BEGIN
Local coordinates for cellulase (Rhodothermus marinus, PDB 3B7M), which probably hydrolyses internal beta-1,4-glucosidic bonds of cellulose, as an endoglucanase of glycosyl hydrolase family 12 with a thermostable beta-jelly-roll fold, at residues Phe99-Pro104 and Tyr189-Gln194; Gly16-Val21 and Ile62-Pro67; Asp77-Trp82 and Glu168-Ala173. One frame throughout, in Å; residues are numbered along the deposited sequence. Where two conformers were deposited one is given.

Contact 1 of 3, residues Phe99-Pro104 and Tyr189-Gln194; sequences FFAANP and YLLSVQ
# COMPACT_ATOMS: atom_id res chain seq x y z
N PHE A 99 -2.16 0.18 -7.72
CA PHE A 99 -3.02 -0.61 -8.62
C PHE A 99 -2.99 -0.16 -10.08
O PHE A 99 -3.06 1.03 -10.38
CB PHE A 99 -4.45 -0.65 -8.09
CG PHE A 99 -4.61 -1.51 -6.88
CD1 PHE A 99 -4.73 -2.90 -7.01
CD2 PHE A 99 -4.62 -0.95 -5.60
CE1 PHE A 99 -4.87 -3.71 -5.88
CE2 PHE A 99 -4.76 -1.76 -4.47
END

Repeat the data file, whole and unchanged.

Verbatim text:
Local coordinates for cellulase (Rhodothermus marinus, PDB 3B7M), which probably hydrolyses internal beta-1,4-glucosidic bonds of cellulose, as an endoglucanase of glycosyl hydrolase family 12 with a thermostable beta-jelly-roll fold, at residues Phe99-Pro104 and Tyr189-Gln194; Gly16-Val21 and Ile62-Pro67; Asp77-Trp82 and Glu168-Ala173. One frame throughout, in Å; residues are numbered along the deposited sequence. Where two conformers were deposited one is given.

Contact 1 of 3, residues Phe99-Pro104 and Tyr189-Gln194; sequences FFAANP and YLLSVQ
# COMPACT_ATOMS: atom_id res chain seq x y z
N PHE A 99 -2.16 0.18 -7.72
CA PHE A 99 -3.02 -0.61 -8.62
C PHE A 99 -2.99 -0.16 -10.08
O PHE A 99 -3.06 1.03 -10.38
CB PHE A 99 -4.45 -0.65 -8.09
CG PHE A 99 -4.61 -1.51 -6.88
CD1 PHE A 99 -4.73 -2.90 -7.01
CD2 PHE A 99 -4.62 -0.95 -5.60
CE1 PHE A 99 -4.87 -3.71 -5.88
CE2 PHE A 99 -4.76 -1.76 -4.47